EDITORIAL: Authorities will have to be very careful about how they handle the turbulence created by the protests over electricity bills.
First of all it is crucial to understand that these are nothing like the political rallies and protests that the country has got used to over the last few years.
Uprisings like these, instead, erupt when the most vulnerable lot that languishes at the grassroots runs into existential trouble. And that’s exactly what has happened to far too many Pakistanis at once as their electricity bills for the month of August suddenly bloated so much; in some cases exceeding the incomes of entire households.
There’s no question of allowing anybody to disrupt the public’s peace, block roads and destroy property, of course, that is why it is extremely important for the state to intervene very seriously and strongly in a number of ways. And as it rounds up those that have crossed the line, it needs to be quicker and a lot more transparent about the nature of the problem and the timeline to improvement, if any is at all possible. It also needs to be explained to the people as to who is really responsible for their suffering.
Reports of protests outside the offices of power distribution companies and harassment of some of their workers have led the K-Electric, the only integrated power sector entity that generates and distributes electricity to clarify that power distribution companies have a very strict and regulated working environment and they have nothing at all to do with setting electricity tariffs, which is the domain of the sector regulator, Nepra (national electric power regulatory authority) and the government of Pakistan. Therefore, by directing their anger towards these outfits the people are actually protesting in the wrong manner and in the wrong direction.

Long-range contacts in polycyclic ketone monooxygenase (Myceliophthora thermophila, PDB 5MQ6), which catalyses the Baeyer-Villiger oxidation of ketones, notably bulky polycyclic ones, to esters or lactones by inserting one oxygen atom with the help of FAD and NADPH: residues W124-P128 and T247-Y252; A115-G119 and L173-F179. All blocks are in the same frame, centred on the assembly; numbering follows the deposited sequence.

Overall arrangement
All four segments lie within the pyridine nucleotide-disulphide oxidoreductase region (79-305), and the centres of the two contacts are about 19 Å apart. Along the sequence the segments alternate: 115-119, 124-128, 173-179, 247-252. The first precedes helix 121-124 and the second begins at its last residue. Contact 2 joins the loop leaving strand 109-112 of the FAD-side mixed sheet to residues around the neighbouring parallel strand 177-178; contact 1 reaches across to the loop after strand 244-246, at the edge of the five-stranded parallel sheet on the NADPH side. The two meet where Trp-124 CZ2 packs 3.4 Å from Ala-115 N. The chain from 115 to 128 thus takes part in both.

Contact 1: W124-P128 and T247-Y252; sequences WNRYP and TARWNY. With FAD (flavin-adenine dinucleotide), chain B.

In fact KE, a private entity, does not even enjoy government cover in losses that add to the circular debt. Hence it has no contribution to the build-up of the massive circular debt in the power sector.
People must no doubt push the government to address inefficiencies and corruption and plug leakages in loss-making Discos, but making life difficult for their workers, if the government does not provide immediate relief, is not the right way to do it.
Just last year the government raised taxes twice, following IMF’s (International Monetary Fund’s) conditions to trim the circular debt, yet the debt still increased, leaving the people that much worse off with nothing to show except bills that a lot of them can no longer afford to pay.
Right now the country is going through a transitional caretaker setup, but all leading parties must be well aware that whoever wins the next election will have to focus on this issue as soon as it takes charge. They also know by now that merely tightening the screws on existing taxpayers is a self-defeating policy, and until the problems in transmission and distribution, especially unchecked theft and corruption, are checked, the debt is only going to bloat further, and electricity bills along with it.
Meanwhile, authorities will also have to do something about public sentiment, which is expected to get incrementally worse considering rising inflation, unemployment and interest rates with further upside will continue to raise temperatures in the coming months. This is going to be very difficult because the one thing needed to calm nerves in such times – fiscal space – is the one thing that the government does not have.
The nearest prospect of fiscal stability is months away – that too if the standby agreement is successfully completed. Till then belt tightening will be the order of the day. It is now up to the caretaker government to find ways of keeping households and businesses solvent enough to survive.
Copyright Business Recorder, 2023